Fifteen years after the first sequencing of the human genome, the genetic engineering of human beings is getting closer. Will that mean designer babies and the rich winning life’s lotteries from the start? And will we ever stop this slither down the slippery slope to playing God?
My answers are: no, and I hope not. Despite dire predictions, almost nothing but good has come from genetic technology so far, and we’ve proved that we don’t slip down such slopes: we tread carefully.
The current excitement is over gene editing. A precise way of doing this, called CRISPR-cas9, is all the rage among the white-coated pipette-users. As usual, the doomsayers are predicting disaster.
Prior to this new fear, we have had bio-ethical worries about six times in the past four decades. In all six cases the results have been far better than feared. Here’s the track record.
Washington, DC. A child has grown up not how you envisioned? An elderly parent becoming a burden? You need to consider a post-birth abortion! Scientists at the Barack Obama Women's Health Research Center have made an epic advancement in women's health, and the right to choose.
Scientists have developed a method to allow abortions past the third trimester, as explained by the project's lead scientist, Dr. Hillary Sanders:
On May 26, the State Council Information Office released an English-language version of the Chinese Military Strategy.
Short, sweet, and immensely more readable than its American counterpart, the PRC’s military strategy is notable for its transition to an overt, “active defense” posture for Chinese military forces. Among the many salient points is the emphasis on gaining “the strategic initiative,” which is one of eight specified strategic tasks for the Chinese military.
Recent activities in the South China Sea (SCS) illustrate the reality that China has already seized the strategic initiative in those waters.
A passive U.S. response will only continue to demonstrate to China the usefulness of its approach. We need the opposite of a passive response.
A wolverine is a nasty, aggressive predator that is not only difficult to eat, but dangerous to be around and worth avoiding. A “wolverine” strategy, intended to improve the offensive counterair and countermaritime capabilities of SCS nations threatened by China – Vietnam, Malaysia, and the Philippines – would hold part of the key to neutralizing China’s initiative.
The return of the Confederacy was averted in the summer of 2015 when major retailers frantically scoured through their vast offerings to purge any images of a car from the Dukes of Hazzard.
Romanticizing the South means a whipping from our cultural elite. Instead of romanticizing the culture that bought slaves, they romanticize the Middle Eastern and African cultures that sold them the slaves.
Slavery does not exist under the Confederate flag eagerly being pulled down. It does exist under the black and green flags of Islam rising over mosques in Iraq, Saudi Arabia and America today.
And if justice demands that we pull down the Confederate flag everywhere, even from the top of the orange car sailing through the air in the freeze frame of an old television show, then what possible justification is there for all the faux Aztec knickknacks?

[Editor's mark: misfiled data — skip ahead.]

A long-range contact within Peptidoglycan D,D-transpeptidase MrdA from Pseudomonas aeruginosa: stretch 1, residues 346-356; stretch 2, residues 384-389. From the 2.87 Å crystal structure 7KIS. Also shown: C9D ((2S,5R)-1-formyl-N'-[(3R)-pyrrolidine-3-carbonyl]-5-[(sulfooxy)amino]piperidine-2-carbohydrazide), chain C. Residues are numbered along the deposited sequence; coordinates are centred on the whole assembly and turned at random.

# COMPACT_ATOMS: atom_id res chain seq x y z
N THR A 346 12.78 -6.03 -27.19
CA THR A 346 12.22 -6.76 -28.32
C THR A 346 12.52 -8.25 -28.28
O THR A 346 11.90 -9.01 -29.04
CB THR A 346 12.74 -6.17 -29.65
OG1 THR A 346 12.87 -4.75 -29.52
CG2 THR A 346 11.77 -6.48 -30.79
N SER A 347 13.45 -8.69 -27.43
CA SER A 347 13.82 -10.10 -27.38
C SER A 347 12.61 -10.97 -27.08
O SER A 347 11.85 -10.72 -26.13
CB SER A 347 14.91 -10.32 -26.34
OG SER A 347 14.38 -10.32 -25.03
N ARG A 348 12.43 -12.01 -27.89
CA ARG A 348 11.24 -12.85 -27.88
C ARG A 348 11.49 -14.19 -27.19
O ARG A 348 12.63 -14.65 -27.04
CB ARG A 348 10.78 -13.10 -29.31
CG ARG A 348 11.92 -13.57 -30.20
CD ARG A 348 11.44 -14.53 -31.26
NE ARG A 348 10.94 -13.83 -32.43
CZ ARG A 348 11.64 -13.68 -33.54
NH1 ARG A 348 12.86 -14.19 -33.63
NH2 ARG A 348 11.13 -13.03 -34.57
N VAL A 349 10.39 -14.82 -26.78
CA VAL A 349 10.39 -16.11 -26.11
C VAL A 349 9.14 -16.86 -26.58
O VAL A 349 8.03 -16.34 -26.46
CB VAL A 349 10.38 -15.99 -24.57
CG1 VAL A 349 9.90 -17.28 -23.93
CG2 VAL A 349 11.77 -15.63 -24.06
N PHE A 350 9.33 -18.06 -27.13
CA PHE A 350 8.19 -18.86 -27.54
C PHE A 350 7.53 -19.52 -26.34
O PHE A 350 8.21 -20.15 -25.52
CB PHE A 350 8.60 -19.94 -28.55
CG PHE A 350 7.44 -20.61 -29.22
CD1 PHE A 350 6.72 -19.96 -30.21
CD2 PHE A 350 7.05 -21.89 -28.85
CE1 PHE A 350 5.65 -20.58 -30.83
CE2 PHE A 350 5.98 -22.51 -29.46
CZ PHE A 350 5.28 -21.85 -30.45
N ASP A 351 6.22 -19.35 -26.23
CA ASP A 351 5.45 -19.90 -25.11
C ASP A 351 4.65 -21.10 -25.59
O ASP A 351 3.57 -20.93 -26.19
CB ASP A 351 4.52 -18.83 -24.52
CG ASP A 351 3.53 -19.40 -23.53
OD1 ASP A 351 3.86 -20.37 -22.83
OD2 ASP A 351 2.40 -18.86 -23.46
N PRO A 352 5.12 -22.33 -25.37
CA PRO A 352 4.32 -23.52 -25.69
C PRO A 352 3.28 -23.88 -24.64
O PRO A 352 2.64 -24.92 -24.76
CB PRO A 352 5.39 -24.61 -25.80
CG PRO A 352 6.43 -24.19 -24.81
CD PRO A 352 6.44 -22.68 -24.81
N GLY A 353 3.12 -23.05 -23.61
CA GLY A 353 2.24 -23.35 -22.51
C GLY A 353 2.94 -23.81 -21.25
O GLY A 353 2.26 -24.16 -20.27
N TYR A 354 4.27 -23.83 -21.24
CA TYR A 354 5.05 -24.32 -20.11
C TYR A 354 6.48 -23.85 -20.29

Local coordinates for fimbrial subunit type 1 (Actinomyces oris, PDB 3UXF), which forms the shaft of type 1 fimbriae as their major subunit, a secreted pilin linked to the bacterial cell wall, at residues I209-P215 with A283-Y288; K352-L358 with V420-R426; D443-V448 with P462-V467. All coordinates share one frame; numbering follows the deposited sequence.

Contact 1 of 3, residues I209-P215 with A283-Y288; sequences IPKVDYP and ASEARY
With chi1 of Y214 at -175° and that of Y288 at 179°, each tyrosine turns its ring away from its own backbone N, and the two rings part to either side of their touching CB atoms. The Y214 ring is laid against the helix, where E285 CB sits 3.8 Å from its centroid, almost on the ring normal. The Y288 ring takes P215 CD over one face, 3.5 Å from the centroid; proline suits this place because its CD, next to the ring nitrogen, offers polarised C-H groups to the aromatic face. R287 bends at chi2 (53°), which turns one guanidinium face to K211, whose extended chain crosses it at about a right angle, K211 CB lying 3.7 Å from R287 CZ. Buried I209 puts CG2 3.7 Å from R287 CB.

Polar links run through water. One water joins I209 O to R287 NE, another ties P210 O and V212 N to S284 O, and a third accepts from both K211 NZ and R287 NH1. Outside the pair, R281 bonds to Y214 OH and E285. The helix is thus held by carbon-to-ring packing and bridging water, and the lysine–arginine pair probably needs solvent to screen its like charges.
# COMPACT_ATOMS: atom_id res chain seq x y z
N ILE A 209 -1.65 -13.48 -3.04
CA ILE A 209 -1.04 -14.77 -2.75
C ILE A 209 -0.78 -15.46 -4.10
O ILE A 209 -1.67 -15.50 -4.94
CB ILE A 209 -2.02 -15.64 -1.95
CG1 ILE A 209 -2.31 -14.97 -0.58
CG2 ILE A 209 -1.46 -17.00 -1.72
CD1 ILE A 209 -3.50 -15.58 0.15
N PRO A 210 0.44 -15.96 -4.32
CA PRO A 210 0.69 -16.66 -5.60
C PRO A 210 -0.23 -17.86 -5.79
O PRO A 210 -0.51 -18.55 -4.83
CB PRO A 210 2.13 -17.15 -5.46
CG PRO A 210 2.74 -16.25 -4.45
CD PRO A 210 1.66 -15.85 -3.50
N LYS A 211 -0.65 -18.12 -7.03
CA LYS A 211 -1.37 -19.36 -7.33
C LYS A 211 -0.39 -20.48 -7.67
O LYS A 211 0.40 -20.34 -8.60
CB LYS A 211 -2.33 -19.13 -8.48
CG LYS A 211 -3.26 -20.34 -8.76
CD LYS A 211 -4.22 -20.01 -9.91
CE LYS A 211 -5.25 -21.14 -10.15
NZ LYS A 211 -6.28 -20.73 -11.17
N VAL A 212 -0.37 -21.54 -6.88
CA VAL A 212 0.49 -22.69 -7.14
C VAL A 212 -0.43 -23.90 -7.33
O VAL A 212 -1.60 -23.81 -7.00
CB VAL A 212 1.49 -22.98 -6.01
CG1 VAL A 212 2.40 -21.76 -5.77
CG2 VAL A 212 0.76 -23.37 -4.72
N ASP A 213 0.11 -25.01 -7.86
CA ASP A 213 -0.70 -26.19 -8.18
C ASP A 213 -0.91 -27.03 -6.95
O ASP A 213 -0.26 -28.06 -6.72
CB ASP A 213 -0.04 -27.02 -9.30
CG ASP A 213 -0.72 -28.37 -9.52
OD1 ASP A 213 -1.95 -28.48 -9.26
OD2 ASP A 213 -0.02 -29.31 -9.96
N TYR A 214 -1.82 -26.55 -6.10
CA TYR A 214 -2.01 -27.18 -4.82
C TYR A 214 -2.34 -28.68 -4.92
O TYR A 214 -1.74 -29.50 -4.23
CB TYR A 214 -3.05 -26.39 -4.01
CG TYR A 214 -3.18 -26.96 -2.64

Even the worst Southern plantation owners didn’t tear out the hearts of their slaves on top of pyramids. The romanticization of Aztec brutality plays a crucial role in the mythology of Mexican nationalist groups like La Raza promoting the Reconquista of America today.
Lebanon is a sad and desperate place. And its disastrous fate is personified today by its prime minister. All who claim to love freedom, democracy, human rights and dignity should take note of Saad Hariri's fate. They should recognize that his predicament is a testament to their failure to stand up for the ideals they say they champion.
Do you think the U.S. dollar will continue to fall against the euro? First-quarter economic growth in the U.S. was just revised down to only 0.6 percent while the euro area grew 3.1 percent, and the U.S. dollar reached an all-time low against the euro in April. (In July 2001, it only took 84 U.S. cents to buy one euro; last week it took $1.34 to buy that same euro.)
Those who have been pessimistic about the U.S. economy (some from the time Ronald Reagan was elected) crow they are right, given the first-quarter number. But, before counting out the U.S., it would be wise to look at the data. Changes in economic growth rates most often are due to changes in tax, regulatory, trade, government spending and central bank policies, much like a runner's speed will decrease if he gains weight and increase if he slims down.
In the 1950s and 1960s, Europe was lean and hungry and ran quickly to rebuild its war-ravaged economies. By the 1970s, it had begun to put on the fat of higher taxes, government spending and regulation. As a result, its growth rates fell and for the last quarter-century, Europe has grown more slowly than the U.S.But then, not to be outdone, the Washington political establishment did some really dumb things over the last few years, which have taken away much of the benefit of the Bush tax cuts.